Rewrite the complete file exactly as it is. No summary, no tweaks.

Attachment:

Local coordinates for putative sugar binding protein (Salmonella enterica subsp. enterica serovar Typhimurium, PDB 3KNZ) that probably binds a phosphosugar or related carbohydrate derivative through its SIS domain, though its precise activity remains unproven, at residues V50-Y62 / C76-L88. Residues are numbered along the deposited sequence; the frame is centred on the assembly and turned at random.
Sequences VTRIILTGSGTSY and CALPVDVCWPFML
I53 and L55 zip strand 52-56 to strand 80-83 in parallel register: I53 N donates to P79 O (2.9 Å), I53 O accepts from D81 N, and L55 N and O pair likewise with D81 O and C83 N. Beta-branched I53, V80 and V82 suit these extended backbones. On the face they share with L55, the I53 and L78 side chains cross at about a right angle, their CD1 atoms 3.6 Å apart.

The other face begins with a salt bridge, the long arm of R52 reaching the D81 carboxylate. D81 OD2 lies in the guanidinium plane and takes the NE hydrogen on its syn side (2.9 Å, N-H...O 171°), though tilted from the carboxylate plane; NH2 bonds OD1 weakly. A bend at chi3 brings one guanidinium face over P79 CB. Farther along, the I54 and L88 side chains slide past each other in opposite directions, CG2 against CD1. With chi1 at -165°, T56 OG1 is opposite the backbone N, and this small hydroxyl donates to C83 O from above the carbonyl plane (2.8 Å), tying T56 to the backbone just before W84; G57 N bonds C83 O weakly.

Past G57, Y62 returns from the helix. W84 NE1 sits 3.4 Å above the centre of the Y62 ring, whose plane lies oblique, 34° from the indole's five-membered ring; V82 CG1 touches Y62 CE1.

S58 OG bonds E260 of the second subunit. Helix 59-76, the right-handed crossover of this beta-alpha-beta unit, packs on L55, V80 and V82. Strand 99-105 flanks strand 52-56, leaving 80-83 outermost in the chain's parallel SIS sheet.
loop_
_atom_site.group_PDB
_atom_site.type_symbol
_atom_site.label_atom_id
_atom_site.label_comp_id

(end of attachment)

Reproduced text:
Local coordinates for putative sugar binding protein (Salmonella enterica subsp. enterica serovar Typhimurium, PDB 3KNZ) that probably binds a phosphosugar or related carbohydrate derivative through its SIS domain, though its precise activity remains unproven, at residues V50-Y62 / C76-L88. Residues are numbered along the deposited sequence; the frame is centred on the assembly and turned at random.
Sequences VTRIILTGSGTSY and CALPVDVCWPFML
I53 and L55 zip strand 52-56 to strand 80-83 in parallel register: I53 N donates to P79 O (2.9 Å), I53 O accepts from D81 N, and L55 N and O pair likewise with D81 O and C83 N. Beta-branched I53, V80 and V82 suit these extended backbones. On the face they share with L55, the I53 and L78 side chains cross at about a right angle, their CD1 atoms 3.6 Å apart.

The other face begins with a salt bridge, the long arm of R52 reaching the D81 carboxylate. D81 OD2 lies in the guanidinium plane and takes the NE hydrogen on its syn side (2.9 Å, N-H...O 171°), though tilted from the carboxylate plane; NH2 bonds OD1 weakly. A bend at chi3 brings one guanidinium face over P79 CB. Farther along, the I54 and L88 side chains slide past each other in opposite directions, CG2 against CD1. With chi1 at -165°, T56 OG1 is opposite the backbone N, and this small hydroxyl donates to C83 O from above the carbonyl plane (2.8 Å), tying T56 to the backbone just before W84; G57 N bonds C83 O weakly.

Past G57, Y62 returns from the helix. W84 NE1 sits 3.4 Å above the centre of the Y62 ring, whose plane lies oblique, 34° from the indole's five-membered ring; V82 CG1 touches Y62 CE1.

S58 OG bonds E260 of the second subunit. Helix 59-76, the right-handed crossover of this beta-alpha-beta unit, packs on L55, V80 and V82. Strand 99-105 flanks strand 52-56, leaving 80-83 outermost in the chain's parallel SIS sheet.
loop_
_atom_site.group_PDB
_atom_site.type_symbol
_atom_site.label_atom_id
_atom_site.label_comp_id